“Once again, the kingdom of heaven is like a net that was let down into the lake and caught all kinds of fish. When it was full, the fishermen pulled it up on the shore. Then they sat down and collected the good fish in baskets, but threw the bad away. This is how it will be at the end of the age. The angels will come and separate the wicked from the righteous and throw them into the blazing furnace, where there will be weeping and gnashing of teeth. Matthew 13:47-50
Jesus tells another parable, the last in this series of parables. This one has some similarity to the Parable of the Weeds, for its conclusion reveals something about the end of the age. Here we have fishermen as the example; they cast their nets and haul in a big catch. They drag their nets to the shore and sort their catch, for there are good fish, ready for market, and there are fish to throw back; Jesus likens this process to what will happen on the last day, when the angels of God will sort out the Kingdom. The “good fish” will enter, and the “bad fish” will be tossed out. To put it another way, the Kingdom of heaven is open to everyone, but not all will choose to enter, and when the day comes, many will find that they waited too long, and that the doors are now closed.
The above portion is a reblog from LifeReference @ wordpress
Don’t wait until it’s too late! Decide now that you want to be caught in God’s net of salvation and not the devil’s net of eternal separation from God. The choice is yours.
Have you noticed it can take thirty minutes (or less!) to get outside the will of God, and thirty years (or more) to get back to the place you were before sin invaded your life? When we lose spiritual ground, when we retreat before the enemy, when we revert to our old ways, it is tough going back. We may confess, make restitution, and start over again with a clean slate, but somehow we don’t feel the presence of God like we did before.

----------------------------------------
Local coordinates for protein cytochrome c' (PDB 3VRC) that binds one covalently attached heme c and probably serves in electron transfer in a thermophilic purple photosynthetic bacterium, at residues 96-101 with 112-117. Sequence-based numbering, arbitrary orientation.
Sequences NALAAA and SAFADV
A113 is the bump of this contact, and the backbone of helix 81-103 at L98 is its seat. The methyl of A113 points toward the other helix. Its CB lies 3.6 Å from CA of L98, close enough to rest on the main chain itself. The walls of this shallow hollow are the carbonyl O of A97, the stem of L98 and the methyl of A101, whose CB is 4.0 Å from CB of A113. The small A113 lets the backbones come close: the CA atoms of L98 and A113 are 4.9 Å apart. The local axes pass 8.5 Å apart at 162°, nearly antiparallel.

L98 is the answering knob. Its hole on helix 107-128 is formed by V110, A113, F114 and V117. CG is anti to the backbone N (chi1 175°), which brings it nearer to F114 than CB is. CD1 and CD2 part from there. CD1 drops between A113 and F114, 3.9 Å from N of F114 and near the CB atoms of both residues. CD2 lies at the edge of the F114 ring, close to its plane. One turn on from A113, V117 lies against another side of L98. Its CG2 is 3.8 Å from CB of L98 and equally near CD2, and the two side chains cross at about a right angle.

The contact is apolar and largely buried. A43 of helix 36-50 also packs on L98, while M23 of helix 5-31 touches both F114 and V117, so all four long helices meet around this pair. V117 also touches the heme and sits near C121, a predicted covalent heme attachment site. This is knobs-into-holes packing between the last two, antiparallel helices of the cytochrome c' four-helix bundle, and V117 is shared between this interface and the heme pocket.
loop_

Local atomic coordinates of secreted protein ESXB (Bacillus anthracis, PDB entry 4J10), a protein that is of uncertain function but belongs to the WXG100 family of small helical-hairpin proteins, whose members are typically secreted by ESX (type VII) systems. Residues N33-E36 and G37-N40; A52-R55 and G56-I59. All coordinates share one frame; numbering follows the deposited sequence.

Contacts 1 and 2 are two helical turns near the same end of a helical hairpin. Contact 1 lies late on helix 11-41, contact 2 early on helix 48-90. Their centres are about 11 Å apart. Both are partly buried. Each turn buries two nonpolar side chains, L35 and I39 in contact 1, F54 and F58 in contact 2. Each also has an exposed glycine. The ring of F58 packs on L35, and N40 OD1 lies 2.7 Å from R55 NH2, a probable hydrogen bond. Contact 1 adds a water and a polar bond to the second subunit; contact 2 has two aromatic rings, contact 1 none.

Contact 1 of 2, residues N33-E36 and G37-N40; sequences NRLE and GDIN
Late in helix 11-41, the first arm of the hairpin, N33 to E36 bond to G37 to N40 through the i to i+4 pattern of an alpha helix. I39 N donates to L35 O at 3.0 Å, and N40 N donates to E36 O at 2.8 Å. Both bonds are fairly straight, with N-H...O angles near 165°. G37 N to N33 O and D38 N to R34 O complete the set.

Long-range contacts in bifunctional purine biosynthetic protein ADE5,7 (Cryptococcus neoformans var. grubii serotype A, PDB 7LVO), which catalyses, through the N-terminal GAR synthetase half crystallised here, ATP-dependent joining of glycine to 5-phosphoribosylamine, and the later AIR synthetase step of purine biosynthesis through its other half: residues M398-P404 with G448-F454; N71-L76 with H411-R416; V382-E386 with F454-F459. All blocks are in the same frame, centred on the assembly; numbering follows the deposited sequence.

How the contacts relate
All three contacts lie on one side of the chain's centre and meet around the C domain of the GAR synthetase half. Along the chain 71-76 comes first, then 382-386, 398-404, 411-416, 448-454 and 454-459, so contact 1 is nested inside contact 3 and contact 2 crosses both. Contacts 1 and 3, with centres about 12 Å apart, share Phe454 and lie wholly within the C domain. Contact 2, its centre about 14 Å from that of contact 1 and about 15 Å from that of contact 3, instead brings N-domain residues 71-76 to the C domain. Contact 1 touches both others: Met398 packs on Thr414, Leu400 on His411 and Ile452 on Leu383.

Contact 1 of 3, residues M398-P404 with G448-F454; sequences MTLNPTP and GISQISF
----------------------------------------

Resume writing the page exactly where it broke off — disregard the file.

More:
Joshua experienced this. He led Israel to a great victory at Jericho. Then God’s people suffered a crushing defeat at Ai. When the sin at the root of that defeat was exposed, Joshua dealt with it. Then he humbly received instructions on how to win back the city he had just lost. It was nothing like the way he won Jericho. Joshua learned that following a holy, awesome, powerful God is not a cookie-cutter proposition. One day is not just like the next. One victory does not become the prescription for all victories.
Not only did God have a plan for the re-capture of Israel’s lost ground—He had a word of tender encouragement to his defeated leader. “Do not fear or be dismayed,” He told Joshua. Defeat is no cause for fear or depression. We will experience defeat in the Christian life, but it is not a permanent condition. It is only a temporary setback. Even when a Christian loses the battle, his God has won the war.
Praying specifically about a problem creates a lighter load. Many of our anxieties are threatening because they are ill defined and vague. If we can distill the challenge into a phrase, we bring it down to size.
It’s one thing to pray, “Lord, please bless my meeting tomorrow.” It’s another thing to pray, “I have a conference with my supervisor at 2:00 PM tomorrow. She intimidates me. Would you please grant me a spirit of peace so I can sleep well tonight? Grant me wisdom so I can enter the meeting prepared. And would you soften her heart toward me and give her a generous spirit? Help us have a gracious conversation in which both of us benefit and your name is honored.”
There! You have reduced the problem to a prayer-sized challenge! As God’s children we honor him when we tell him exactly what we need.
While Jesus was living on the earth, He couldn’t simultaneously be with everyone who needed Him. Now, however, God’s help is readily available through the Holy Spirit, who indwells all believers and is constantly present with each one.
Thanks to the Spirit, every Christian can become the person God designed him or her to be. Through the Helper’s knowledge and power, we can be devoted Christ-followers, even in a corrupt culture. The Spirit’s work includes opening our minds to God’s truth, providing supernatural energy when we are weary, and comforting us during heartache.
God loves people so much that He provided an ever-present Helper to all who place their faith in Jesus Christ. When we are in trouble or in need, we can call upon the Holy Spirit and instantly connect to the power of our heavenly Father.